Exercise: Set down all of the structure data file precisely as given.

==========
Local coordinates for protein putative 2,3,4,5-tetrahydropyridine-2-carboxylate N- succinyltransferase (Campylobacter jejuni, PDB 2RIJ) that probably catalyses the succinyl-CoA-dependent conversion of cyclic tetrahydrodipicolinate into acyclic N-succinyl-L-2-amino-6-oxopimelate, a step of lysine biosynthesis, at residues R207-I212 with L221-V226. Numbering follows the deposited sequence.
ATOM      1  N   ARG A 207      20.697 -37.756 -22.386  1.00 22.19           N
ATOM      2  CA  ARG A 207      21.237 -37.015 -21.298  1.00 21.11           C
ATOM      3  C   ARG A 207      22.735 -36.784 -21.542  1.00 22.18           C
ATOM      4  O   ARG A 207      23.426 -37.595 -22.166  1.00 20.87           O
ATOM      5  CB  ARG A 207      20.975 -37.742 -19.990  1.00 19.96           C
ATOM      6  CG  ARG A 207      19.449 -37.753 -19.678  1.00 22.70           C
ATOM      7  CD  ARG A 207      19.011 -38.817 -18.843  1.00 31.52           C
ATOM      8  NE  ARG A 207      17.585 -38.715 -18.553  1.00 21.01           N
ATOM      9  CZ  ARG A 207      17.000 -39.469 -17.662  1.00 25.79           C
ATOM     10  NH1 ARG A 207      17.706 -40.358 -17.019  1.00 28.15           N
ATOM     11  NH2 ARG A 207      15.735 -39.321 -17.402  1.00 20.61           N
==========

Local coordinates for protein putative 2,3,4,5-tetrahydropyridine-2-carboxylate N- succinyltransferase (Campylobacter jejuni, PDB 2RIJ) that probably catalyses the succinyl-CoA-dependent conversion of cyclic tetrahydrodipicolinate into acyclic N-succinyl-L-2-amino-6-oxopimelate, a step of lysine biosynthesis, at residues R207-I212 with L221-V226. Numbering follows the deposited sequence.
ATOM      1  N   ARG A 207      20.697 -37.756 -22.386  1.00 22.19           N
ATOM      2  CA  ARG A 207      21.237 -37.015 -21.298  1.00 21.11           C
ATOM      3  C   ARG A 207      22.735 -36.784 -21.542  1.00 22.18           C
ATOM      4  O   ARG A 207      23.426 -37.595 -22.166  1.00 20.87           O
ATOM      5  CB  ARG A 207      20.975 -37.742 -19.990  1.00 19.96           C
ATOM      6  CG  ARG A 207      19.449 -37.753 -19.678  1.00 22.70           C
ATOM      7  CD  ARG A 207      19.011 -38.817 -18.843  1.00 31.52           C
ATOM      8  NE  ARG A 207      17.585 -38.715 -18.553  1.00 21.01           N
ATOM      9  CZ  ARG A 207      17.000 -39.469 -17.662  1.00 25.79           C
ATOM     10  NH1 ARG A 207      17.706 -40.358 -17.019  1.00 28.15           N
ATOM     11  NH2 ARG A 207      15.735 -39.321 -17.402  1.00 20.61           N